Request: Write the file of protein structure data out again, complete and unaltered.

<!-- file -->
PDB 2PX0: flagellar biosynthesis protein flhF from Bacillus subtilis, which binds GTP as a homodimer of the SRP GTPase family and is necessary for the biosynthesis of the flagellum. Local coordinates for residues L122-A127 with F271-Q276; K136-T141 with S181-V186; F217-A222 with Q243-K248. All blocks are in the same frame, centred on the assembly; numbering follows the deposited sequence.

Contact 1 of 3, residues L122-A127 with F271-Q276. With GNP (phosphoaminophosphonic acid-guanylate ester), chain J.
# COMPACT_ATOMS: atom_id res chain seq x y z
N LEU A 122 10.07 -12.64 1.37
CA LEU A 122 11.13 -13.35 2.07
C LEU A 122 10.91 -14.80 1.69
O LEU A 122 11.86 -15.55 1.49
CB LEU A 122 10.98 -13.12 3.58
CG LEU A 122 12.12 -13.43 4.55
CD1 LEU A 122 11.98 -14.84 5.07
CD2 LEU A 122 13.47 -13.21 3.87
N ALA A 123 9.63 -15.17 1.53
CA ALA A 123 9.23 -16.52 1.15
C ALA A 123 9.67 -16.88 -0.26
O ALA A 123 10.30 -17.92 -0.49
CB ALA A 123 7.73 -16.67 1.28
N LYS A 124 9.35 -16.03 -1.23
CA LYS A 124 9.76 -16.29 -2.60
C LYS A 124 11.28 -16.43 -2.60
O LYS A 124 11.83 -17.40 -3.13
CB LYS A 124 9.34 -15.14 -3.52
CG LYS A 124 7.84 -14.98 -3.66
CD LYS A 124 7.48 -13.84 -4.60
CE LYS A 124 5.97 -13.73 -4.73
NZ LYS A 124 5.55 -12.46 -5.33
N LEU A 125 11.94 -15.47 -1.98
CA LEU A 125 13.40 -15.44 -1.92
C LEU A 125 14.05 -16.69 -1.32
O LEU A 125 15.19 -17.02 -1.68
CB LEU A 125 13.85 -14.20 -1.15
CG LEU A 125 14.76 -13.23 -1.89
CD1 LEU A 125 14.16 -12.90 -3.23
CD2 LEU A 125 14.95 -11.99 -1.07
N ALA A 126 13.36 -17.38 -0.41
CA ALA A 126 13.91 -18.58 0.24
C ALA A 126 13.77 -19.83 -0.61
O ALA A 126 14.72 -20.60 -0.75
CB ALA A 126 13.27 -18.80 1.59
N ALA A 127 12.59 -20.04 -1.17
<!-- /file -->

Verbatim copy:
PDB 2PX0: flagellar biosynthesis protein flhF from Bacillus subtilis, which binds GTP as a homodimer of the SRP GTPase family and is necessary for the biosynthesis of the flagellum. Local coordinates for residues L122-A127 with F271-Q276; K136-T141 with S181-V186; F217-A222 with Q243-K248. All blocks are in the same frame, centred on the assembly; numbering follows the deposited sequence.

Contact 1 of 3, residues L122-A127 with F271-Q276. With GNP (phosphoaminophosphonic acid-guanylate ester), chain J.
# COMPACT_ATOMS: atom_id res chain seq x y z
N LEU A 122 10.07 -12.64 1.37
CA LEU A 122 11.13 -13.35 2.07
C LEU A 122 10.91 -14.80 1.69
O LEU A 122 11.86 -15.55 1.49
CB LEU A 122 10.98 -13.12 3.58
CG LEU A 122 12.12 -13.43 4.55
CD1 LEU A 122 11.98 -14.84 5.07
CD2 LEU A 122 13.47 -13.21 3.87
N ALA A 123 9.63 -15.17 1.53
CA ALA A 123 9.23 -16.52 1.15
C ALA A 123 9.67 -16.88 -0.26
O ALA A 123 10.30 -17.92 -0.49
CB ALA A 123 7.73 -16.67 1.28
N LYS A 124 9.35 -16.03 -1.23
CA LYS A 124 9.76 -16.29 -2.60
C LYS A 124 11.28 -16.43 -2.60
O LYS A 124 11.83 -17.40 -3.13
CB LYS A 124 9.34 -15.14 -3.52
CG LYS A 124 7.84 -14.98 -3.66
CD LYS A 124 7.48 -13.84 -4.60
CE LYS A 124 5.97 -13.73 -4.73
NZ LYS A 124 5.55 -12.46 -5.33
N LEU A 125 11.94 -15.47 -1.98
CA LEU A 125 13.40 -15.44 -1.92
C LEU A 125 14.05 -16.69 -1.32
O LEU A 125 15.19 -17.02 -1.68
CB LEU A 125 13.85 -14.20 -1.15
CG LEU A 125 14.76 -13.23 -1.89
CD1 LEU A 125 14.16 -12.90 -3.23
CD2 LEU A 125 14.95 -11.99 -1.07
N ALA A 126 13.36 -17.38 -0.41
CA ALA A 126 13.91 -18.58 0.24
C ALA A 126 13.77 -19.83 -0.61
O ALA A 126 14.72 -20.60 -0.75
CB ALA A 126 13.27 -18.80 1.59
N ALA A 127 12.59 -20.04 -1.17